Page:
Needless to say this familiarity does not work the other way around. The media industries of other nations have been considerably less productive and pervasive in their output, and have had far greater difficulty cracking the American market. For non-anglophone media the language barrier is a big part of the problem. While non-English speakers are used to seeing dubbed media as a matter of course, lip sync is terribly out of fashion in the English speaking world for live action movies.

Is it any wonder, then, that developers in the rest of the world presume that while gamers worldwide will find a US themed game comfortably familiar, those same gamers will have considerably more difficulty coping with a game that's set in Lille with a Czech protagonist?

In some ways, locally themed games have been the victim of the industry's success, a global market requiring greater homogeneity, and increasing production costs making global appeal not just a financial benefit, but an outright necessity to recoup costs. Long gone are the days where a game as oddly British as Skool Daze could be successful in a domestic market, or even the 16-bit era where Infogrammes and Ubisoft produced French oddities notably different from competitors abroad.

Now, only in South East Asia are markets large enough to produce games with no global appeal: numerous Japanese anime tie-ins, cartoon dating games and hardcore RPGs get nowhere near a western release, and why should they? They're products with a distinctly local appeal, and sometimes even the most distinctly Japanese games find great success in the USA and Europe.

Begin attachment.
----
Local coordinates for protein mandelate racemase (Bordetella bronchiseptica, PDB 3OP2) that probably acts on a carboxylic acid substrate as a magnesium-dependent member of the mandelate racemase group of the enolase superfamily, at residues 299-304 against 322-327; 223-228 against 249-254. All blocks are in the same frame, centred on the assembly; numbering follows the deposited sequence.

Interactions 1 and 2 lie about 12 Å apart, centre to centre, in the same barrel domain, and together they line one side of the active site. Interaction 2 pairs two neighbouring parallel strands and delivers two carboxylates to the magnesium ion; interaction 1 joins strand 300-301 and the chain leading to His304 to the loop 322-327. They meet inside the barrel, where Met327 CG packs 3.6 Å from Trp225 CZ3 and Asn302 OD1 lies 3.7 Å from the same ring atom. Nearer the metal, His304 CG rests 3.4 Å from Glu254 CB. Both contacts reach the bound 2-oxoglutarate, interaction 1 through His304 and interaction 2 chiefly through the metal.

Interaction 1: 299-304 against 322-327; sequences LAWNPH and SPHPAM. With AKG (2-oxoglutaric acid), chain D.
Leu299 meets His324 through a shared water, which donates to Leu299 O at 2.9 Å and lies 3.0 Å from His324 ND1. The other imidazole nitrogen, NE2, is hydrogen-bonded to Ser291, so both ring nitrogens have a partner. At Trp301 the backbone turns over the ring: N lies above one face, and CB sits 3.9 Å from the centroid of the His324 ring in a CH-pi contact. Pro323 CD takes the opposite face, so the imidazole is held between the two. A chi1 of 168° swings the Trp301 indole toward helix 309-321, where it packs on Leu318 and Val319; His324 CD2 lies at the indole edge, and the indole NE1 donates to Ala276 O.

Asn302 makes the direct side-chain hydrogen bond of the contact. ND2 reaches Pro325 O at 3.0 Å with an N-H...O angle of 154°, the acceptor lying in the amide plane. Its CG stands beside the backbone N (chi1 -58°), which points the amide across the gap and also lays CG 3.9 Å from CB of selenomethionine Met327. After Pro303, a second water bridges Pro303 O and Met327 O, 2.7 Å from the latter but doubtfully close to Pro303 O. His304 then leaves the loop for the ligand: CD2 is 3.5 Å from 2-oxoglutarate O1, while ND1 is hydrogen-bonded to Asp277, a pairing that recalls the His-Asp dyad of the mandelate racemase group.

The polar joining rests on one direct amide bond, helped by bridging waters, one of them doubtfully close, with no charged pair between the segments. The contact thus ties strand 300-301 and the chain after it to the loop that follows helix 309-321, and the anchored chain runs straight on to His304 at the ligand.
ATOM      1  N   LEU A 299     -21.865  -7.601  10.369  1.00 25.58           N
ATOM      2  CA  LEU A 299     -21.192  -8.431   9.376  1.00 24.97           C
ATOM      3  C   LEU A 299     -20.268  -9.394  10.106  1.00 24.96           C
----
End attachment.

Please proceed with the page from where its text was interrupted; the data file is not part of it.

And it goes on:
Is this a Eurocentric problem, one which says more about the tastes and insecurities of European developers and gamers than it does about those in Asia and America? Videogames by their very nature tend to be dominated by an interest in high technology and a forward-looking view of the world. The USA and Japan are countries which have a strong sense of their position in a technology-dominated world, the sheer metallic skyscrapers of Tokyo or New York making a clear statement that these are cities with one foot already in the future.

Is old Europe just too damn old to be a setting for the tech-obsessed world of videogames? Do European gamers and developers see their home countries as too small, too parochial to be included in games compared to the fantastical cityscapes of the USA or Far East? Would European characters actually be a turn-off, too close to home to be interesting compared to simplistic Hollywood identification figures? Are we embarrassed of ourselves in a way that American or Japanese gamers aren't?

Perhaps, but that doesn't mean it isn't worth trying, if games are to provide a diversity of themes and experiences beyond an endlessly repetitive concrete strip of American gangland. Online charity game Darfur is Dying has demonstrated that compelling, disturbing game experiences can be found in distant corners of our own world. As it stands, it remains an oddity that so many places in the real world, now, are considered more alien to gamers than Azeroth or Morrowind.